Program will support 25 low-income students via scholarships and support services
By the University at Buffalo
Students who are underrepresented in science, technology, engineering and math (STEM) programs are more likely to succeed if they experience positive psychosocial factors such as sense-of-belonging and self-efficacy.
Less is known about how other matters, such as social justice awareness and socio-technical theory, play in ensuring these students excel in the classroom and beyond.
A multidisciplinary University at Buffalo research team has been awarded a $1.5 million National Science Foundation grant to study these issues, and ultimately improve retention and graduation rates of high-achieving, low-income students pursuing STEM degrees.
On a larger scale, the project aims to help fulfill the national need for well-trained professionals in STEM fields.
The team, led by principal investigator Rajan Batta, will use the award over five years to fund scholarships and provide support services to 25 full-time students who are pursing undergraduate degrees in engineering or computer science, or master’s degrees in biomedical engineering or engineering science.
Batta, Ph.D., is associate dean for faculty affairs and diversity in the School of Engineering and Applied Sciences and a SUNY Distinguished Professor in the department of industrial and systems engineering.
Other investigators on the project are:
√ Harrison Kelly, Ph.D., associate professor of practice and director of undergraduate studies in the department of industrial and systems engineering in the School of Engineering and Applied Sciences.
√ Kristen R. Moore, Ph.D., associate professor in the department of engineering education in the School of Engineering and Applied Sciences.
√ Letitia Thomas, Ph.D., assistant dean for diversity in the School of Engineering and Applied Sciences.
To accomplish their goals, the investigators are developing a program that uses an inclusive learning community, which Batta calls the most significant aspect of the program. It will offer courses that examine the societal impacts of engineering and computer science and put social justice theory into practice by working with a community partner on a social-justice themed project.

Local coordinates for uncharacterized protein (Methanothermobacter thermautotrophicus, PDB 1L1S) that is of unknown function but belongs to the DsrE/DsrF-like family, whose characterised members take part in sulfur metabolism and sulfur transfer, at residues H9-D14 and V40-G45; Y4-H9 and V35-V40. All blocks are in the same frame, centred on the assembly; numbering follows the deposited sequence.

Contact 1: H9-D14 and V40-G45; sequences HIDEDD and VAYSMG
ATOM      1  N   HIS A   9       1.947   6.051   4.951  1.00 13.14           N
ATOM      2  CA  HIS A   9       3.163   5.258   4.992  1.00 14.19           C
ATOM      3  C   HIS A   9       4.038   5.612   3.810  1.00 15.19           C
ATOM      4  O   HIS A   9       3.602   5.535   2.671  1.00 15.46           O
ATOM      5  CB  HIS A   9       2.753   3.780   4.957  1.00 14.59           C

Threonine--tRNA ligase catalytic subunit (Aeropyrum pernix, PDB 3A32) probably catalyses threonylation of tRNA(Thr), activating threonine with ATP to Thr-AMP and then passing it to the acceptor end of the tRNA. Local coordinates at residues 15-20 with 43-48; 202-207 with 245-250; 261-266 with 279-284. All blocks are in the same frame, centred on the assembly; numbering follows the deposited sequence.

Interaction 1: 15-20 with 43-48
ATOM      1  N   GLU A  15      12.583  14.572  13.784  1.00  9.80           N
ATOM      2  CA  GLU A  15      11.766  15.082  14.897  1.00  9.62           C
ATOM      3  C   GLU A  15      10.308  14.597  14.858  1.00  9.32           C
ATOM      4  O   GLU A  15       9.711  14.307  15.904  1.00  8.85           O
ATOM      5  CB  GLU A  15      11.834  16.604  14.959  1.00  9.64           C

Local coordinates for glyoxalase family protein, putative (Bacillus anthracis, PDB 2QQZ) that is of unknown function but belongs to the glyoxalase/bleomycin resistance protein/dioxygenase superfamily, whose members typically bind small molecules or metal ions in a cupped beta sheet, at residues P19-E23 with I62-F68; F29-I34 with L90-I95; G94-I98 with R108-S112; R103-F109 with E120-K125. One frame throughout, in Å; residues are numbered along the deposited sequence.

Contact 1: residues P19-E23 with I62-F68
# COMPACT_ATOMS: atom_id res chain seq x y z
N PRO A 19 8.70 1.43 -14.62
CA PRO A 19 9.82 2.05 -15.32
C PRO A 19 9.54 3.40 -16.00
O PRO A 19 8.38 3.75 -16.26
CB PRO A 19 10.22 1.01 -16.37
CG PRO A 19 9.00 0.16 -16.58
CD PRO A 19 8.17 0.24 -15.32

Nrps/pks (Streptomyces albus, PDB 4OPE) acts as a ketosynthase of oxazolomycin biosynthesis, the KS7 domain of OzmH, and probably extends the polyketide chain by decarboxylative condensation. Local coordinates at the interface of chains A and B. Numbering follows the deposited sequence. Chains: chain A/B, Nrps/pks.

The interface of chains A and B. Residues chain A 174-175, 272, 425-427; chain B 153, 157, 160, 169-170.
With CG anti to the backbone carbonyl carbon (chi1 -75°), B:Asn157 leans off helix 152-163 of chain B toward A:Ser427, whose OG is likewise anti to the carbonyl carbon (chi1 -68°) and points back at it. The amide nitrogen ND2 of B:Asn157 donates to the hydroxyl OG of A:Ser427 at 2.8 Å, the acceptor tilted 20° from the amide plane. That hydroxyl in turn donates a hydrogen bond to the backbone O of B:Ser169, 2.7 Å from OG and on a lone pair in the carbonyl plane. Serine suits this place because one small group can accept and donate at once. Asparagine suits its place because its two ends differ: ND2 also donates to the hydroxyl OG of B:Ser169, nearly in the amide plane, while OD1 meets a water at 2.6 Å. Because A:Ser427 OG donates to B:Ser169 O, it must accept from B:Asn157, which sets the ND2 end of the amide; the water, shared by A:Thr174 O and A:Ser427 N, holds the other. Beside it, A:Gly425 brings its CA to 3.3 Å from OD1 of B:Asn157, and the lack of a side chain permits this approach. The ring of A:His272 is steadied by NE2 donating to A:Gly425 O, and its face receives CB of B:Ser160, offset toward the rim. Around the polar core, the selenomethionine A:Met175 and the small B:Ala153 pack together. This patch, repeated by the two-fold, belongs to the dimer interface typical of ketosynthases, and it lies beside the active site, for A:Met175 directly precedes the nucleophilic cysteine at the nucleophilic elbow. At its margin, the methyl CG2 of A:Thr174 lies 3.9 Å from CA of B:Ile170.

Investigators will use a humanistic approach – a psychological perspective that emphasizes looking at the whole person, and the uniqueness of each individual – to address societal challenges such as access to health care, access to clean air and water, and accessibility to technology.
“The project will demonstrate ways students can use their engineering and computer science knowledge and skills to make the world a fairer and more just place for everyone,” says Moore, who is also an associate professor in the department of English at the College of Arts and Sciences.
The program also will provide mentoring, professional development, experiential learning and research opportunities with faculty and community partners. These activities will be integrated with existing support activities and a new Social Impact Summer Research Program to foster academic success and retention.
“The most significant part of the project, for me, is increasing the active engagement of student participants in hands-on, action and/or community-based research projects,” Thomas says. “Engagement in a social justice infused curricula and training is also significant.”
The process for selecting participants is still being finalized. Batta said it will likely include an application, committee review and interviews.
First-year undergraduates will receive four-year scholarships and MS students will receive two-year scholarships. Students will receive up to $10,000 per year, and can use the funding for any educational expenses.
The program will begin in the fall 2023 semester and is expected to run through 2027.
“We are hopeful that this model can be institutionalized and become a part of UB’s regular offerings to students beyond the grant funding,” Thomas says.
This project is funded by NSF’s Scholarships in Science, Technology, Engineering, and Mathematics program, which seeks to increase the number of low-income academically talented students with demonstrated financial need who earn degrees in STEM fields.